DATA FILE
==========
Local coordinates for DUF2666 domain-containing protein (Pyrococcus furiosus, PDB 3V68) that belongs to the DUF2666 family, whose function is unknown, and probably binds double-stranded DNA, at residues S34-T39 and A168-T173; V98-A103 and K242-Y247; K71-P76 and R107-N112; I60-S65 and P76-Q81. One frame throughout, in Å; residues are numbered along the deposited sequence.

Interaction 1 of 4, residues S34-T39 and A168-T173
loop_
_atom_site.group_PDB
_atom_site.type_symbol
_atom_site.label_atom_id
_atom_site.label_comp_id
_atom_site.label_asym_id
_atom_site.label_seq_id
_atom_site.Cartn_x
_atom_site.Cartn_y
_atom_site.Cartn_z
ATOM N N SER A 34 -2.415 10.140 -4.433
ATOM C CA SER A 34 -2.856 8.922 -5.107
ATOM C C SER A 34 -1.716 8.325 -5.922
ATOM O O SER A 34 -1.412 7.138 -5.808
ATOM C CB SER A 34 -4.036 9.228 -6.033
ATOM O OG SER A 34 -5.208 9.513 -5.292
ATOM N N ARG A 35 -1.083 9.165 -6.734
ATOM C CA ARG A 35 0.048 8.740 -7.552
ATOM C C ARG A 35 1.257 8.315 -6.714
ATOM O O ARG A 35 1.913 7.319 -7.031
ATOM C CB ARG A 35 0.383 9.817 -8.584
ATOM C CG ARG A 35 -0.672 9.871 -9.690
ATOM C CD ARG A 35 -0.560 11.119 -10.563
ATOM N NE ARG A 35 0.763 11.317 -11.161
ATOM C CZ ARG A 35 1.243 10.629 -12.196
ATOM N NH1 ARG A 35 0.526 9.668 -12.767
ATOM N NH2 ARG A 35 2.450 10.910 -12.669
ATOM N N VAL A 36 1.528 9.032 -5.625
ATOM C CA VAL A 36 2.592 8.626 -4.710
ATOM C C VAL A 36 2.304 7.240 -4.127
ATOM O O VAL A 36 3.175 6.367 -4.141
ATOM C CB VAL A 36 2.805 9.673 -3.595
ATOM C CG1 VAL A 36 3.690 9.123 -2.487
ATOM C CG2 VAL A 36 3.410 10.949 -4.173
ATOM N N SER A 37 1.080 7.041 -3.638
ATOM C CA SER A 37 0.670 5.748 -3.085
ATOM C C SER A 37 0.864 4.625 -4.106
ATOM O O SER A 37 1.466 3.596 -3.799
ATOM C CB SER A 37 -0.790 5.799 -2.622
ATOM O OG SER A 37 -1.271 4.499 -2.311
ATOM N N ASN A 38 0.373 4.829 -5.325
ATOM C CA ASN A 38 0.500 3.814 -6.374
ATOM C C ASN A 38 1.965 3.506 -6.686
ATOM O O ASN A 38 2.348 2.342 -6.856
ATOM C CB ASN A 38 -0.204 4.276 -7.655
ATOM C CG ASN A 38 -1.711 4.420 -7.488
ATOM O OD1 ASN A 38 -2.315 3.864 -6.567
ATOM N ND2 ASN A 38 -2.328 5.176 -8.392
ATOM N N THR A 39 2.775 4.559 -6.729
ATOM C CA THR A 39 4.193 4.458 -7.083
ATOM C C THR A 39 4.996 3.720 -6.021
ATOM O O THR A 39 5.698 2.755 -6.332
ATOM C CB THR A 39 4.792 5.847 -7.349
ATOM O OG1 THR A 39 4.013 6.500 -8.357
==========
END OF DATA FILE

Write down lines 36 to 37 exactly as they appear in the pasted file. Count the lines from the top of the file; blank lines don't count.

ATOM C CG2 VAL A 36 3.410 10.949 -4.173
ATOM N N SER A 37 1.080 7.041 -3.638